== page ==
June 27, 2015

Two workers are protesting what they call illegal labor practices by Kia Motors. 

About two weeks ago, two informal workers at Kia Motors, Choi Jeong-myong and Han Kyu-hyop,lowered a moderate sized banner across an electronic display board at the National Human Rights Commission of Korea, a building located next door to Seoul City Hall. The banner exhorted the chairman of the Hyundai-Kia Automotive Group, Chung Mong-koo, to “take responsibility for irregular and regular Kia Motors employees.” Thus began the latest “high-altitude sit-in” (gogong nongseong) against labor market conditions in South Korea in what is becoming a regular symbolic and cultural expression of discontent with the changes made to the Korean labor market over the last few decades.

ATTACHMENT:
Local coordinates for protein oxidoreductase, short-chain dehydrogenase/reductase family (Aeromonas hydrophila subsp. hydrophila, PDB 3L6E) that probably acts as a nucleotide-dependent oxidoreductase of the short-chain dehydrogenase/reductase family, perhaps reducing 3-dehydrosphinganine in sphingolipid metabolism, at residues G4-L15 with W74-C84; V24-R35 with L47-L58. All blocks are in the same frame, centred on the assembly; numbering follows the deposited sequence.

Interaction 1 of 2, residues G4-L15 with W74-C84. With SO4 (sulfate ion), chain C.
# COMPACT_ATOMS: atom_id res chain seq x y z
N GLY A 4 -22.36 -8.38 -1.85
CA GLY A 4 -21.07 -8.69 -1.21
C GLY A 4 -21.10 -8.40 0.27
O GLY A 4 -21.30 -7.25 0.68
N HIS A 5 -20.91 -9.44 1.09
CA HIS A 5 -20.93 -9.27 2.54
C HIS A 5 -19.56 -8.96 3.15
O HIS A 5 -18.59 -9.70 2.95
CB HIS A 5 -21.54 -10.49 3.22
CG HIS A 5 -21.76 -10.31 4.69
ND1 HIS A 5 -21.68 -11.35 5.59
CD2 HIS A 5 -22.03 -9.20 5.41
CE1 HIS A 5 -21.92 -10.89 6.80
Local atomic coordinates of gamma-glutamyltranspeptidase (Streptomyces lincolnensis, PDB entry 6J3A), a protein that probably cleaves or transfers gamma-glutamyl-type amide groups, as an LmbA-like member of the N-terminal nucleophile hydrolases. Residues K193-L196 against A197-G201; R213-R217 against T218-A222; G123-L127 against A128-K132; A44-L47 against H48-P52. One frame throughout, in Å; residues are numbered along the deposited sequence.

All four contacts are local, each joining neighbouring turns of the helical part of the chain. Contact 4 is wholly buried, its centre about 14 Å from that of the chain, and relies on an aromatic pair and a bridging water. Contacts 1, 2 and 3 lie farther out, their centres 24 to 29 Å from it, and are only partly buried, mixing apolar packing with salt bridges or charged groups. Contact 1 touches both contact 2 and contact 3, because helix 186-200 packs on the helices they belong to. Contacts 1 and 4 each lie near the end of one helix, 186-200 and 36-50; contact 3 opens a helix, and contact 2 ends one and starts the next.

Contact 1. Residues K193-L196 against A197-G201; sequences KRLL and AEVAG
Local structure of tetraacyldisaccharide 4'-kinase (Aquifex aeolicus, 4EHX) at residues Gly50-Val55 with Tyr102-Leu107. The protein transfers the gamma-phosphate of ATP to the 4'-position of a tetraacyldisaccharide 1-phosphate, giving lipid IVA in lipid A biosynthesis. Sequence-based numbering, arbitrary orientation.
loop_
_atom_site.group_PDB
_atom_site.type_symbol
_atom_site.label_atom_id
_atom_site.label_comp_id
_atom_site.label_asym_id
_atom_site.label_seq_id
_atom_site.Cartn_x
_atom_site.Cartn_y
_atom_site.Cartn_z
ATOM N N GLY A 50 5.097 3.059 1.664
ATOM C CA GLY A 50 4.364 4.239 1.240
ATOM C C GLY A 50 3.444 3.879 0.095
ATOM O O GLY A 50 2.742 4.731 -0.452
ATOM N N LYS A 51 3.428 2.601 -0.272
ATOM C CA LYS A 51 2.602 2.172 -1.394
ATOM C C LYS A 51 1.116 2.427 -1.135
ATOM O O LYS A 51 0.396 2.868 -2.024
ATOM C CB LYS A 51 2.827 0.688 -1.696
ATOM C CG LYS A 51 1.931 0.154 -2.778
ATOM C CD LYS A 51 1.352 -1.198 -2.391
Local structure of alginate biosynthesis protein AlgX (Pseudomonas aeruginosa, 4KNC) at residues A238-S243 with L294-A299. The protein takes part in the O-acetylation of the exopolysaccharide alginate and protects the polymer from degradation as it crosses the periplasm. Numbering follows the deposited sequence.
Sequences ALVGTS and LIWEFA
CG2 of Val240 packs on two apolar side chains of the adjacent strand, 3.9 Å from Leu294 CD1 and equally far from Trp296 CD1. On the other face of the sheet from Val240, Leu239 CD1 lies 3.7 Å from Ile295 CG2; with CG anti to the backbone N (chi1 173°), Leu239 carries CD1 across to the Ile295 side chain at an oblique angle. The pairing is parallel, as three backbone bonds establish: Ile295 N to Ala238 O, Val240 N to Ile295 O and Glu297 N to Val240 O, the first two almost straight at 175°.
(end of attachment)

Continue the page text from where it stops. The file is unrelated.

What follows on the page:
In particular, this sit-in protests unlawful labor practices by Kia Motors. According to a Media Today report, after being accused of unlawfully employing more than 3,000 new workers (the terms of their employment are not specified), Kia promised to move more than 450 of them to regular employment positions by next year. This promise, apparently, is not being honored. Rather than offering permanent employment, Kia is supposedly hiring the worker under “special employment” conditions — a move considered both dishonest and illegal by the employees and their union representatives.

Speculation on Russia’s Recent Drone Deployment

By Casey Michel
June 26, 2015

A report suggests Moscow is trying to counter Beijing’s influence in Central Asia. But the evidence is thin.